Next Post:11th Nov. 1914: ‘Still in Luton’ (3). Bertie to his sister Ida.

9th NOV.1914: ‘STILL IN LUTON’ (1)

Bertie in UniformPte BERTIE HIBBETT to his youngest brother 16 yr old Basil at 95, Foden Road, Walsall. 

Still in Luton                                                                                                                                                                                                                                                                                                                                                                                        Nov. 9th/  14

My Dear Basil,

How are things?  When does the exam (1) come off?  I hope you’ll pass successfully.

I daresay by now you know how we spend SundaysWe don’t know what will happen or where we shall go or what time we shall parade.   One Sunday you heard that we went to the Railway Goods Stores.  A week last Sunday I was on guard.  Yesterday Sunday 8th I was dismissed with Sid and others because we were too many (2).

We go to Church indoors now, weather being unfit for outdoor services. So Sid and I went to Caddington (3) – so pleasant & the sunshine in the Church made it look bright and cheerful.  The Sunday before, the Parade went to the Church in the morning & you remember reading my letter to Mother mentioning the hymns.  Well isn’t it a coincidence that on the day we sang ‘Eternal Father’ the ‘Good Hope’(4)  (cruiser) went down.  I should certainly think that if we knew that such a catastrophe was occurring we should have sung that sea hymn with much more earnestness & vigour.

On the Saturday before, we practised retiring & were told that on no account must we double on retiring, but retire on quick march.  Capt. Lister (5)  said he would shoot the first man who began to double at the front. Ha! Ha!   On the march we caught sight of a roadside advert for Continental Tyres.  Stuck on the plate was a huge strip of paper with ‘MADE IN GERMANY’ all the way across.  How we laughed!  further on we saw Dunlop Tyres with the Union Jack printed on it.

Today we got up at about 5. 00.  Should have got up at 4.30, but the knockers-up overslept themselves I should think.  We went to the Range, but after having breakfast there Syd, myself & some others were told off, there being too many markers & we were ordered to join the Route March which would shortly pass the butts.  Eventually we did and my word, tramp, tramp, tramp, we did nothing but tramp & rest & have dinner and the same the way back, but with fewer rests.  We covered about 21 miles not less & we again saw the ‘MADE IN GERMANY’ posted on Continental Tyres.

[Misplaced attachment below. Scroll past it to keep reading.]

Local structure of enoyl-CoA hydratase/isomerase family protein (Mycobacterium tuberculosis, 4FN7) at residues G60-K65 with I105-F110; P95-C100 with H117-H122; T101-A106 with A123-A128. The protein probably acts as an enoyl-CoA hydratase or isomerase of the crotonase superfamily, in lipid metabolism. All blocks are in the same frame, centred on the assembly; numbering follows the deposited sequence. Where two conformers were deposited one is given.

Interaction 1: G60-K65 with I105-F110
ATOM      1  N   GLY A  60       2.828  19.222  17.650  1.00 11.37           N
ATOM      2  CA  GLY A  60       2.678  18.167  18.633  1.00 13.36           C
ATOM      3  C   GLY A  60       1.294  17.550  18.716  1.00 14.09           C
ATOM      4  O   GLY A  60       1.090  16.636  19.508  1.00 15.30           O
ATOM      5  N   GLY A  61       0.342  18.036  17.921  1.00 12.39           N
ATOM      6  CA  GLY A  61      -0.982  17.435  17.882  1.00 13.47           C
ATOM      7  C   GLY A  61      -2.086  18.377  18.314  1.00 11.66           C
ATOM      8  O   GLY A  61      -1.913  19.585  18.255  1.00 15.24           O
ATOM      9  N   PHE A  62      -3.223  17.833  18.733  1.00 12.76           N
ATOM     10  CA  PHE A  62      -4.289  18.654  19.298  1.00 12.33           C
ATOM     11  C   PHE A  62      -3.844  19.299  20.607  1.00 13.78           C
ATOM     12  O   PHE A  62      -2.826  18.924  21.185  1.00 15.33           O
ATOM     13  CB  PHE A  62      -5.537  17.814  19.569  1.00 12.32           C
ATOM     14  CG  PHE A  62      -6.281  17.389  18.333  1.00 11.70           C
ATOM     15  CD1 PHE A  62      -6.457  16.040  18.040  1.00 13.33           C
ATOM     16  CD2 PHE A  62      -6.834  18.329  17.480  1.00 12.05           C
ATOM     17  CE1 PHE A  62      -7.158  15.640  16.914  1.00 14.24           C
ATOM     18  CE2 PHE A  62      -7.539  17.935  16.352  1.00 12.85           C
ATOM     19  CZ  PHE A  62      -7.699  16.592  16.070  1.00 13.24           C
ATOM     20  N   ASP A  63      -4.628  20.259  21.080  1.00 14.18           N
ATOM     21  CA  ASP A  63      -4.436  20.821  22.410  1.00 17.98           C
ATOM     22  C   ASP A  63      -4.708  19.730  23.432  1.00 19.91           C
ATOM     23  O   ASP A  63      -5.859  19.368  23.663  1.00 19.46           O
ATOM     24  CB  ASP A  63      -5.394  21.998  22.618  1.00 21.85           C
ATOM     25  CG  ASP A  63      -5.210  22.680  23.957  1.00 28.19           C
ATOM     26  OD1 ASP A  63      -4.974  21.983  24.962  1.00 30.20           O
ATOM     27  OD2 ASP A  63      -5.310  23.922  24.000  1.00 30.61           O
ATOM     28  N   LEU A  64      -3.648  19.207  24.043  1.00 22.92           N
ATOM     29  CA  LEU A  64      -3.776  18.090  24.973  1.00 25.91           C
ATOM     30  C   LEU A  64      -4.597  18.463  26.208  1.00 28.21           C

No smoking cigarettes, no buying off hawkers,  no drinking allowed on marches in future.  The Cadbury chocolate trade is therefore badly going down & it does look feeble now.  Up comes the Colonel  or other officer if you disobey the above orders.

Arthur Brown (6) stayed at the butts to act as a marker for the firers.  We saw him alone at the Range on our return;  he marched with us some of the way.  Being a marker he needed no rifle & had got his great-coat on – up comes Elwell, the Aide Camp (7) – wants to know why he is marching with us and who’s rifle he was carrying (Arthur had offered to carry a rifle of a tired comrade).   Brown replied he had come from the Range, and at that Elwell kicked up a shindy with the private who had given up his rifle to Brown  – and Elwell told Brown to clear out of the ranks & go behind or walk on the path. So Arthur Brown chatted with Syd, who marched just behind me.

How’s the Home Defence lot going on in Walsall?   I’m, and all of us in fact, are tired of waiting here after hearing from the General that we shall SHORTLY be going on Active Service.  (8)

On Sunday we were given little Active Service Prayer Pamphlets (9) A Soldier's Prayerand a bag called an Emergency Ration Bag (10), used only on Active Service when in most urgent need (i.e. hungered to death) then & only then are we allowed to use them.

We have been doled out with little mugs too, to be used on Active Service.  One Pte comicly (sic) remarked that it was to dip in the muddy river, and we were to get to be practised to squirt the sludge that lay on the top from  between our teeth & be able to drink the water underneath!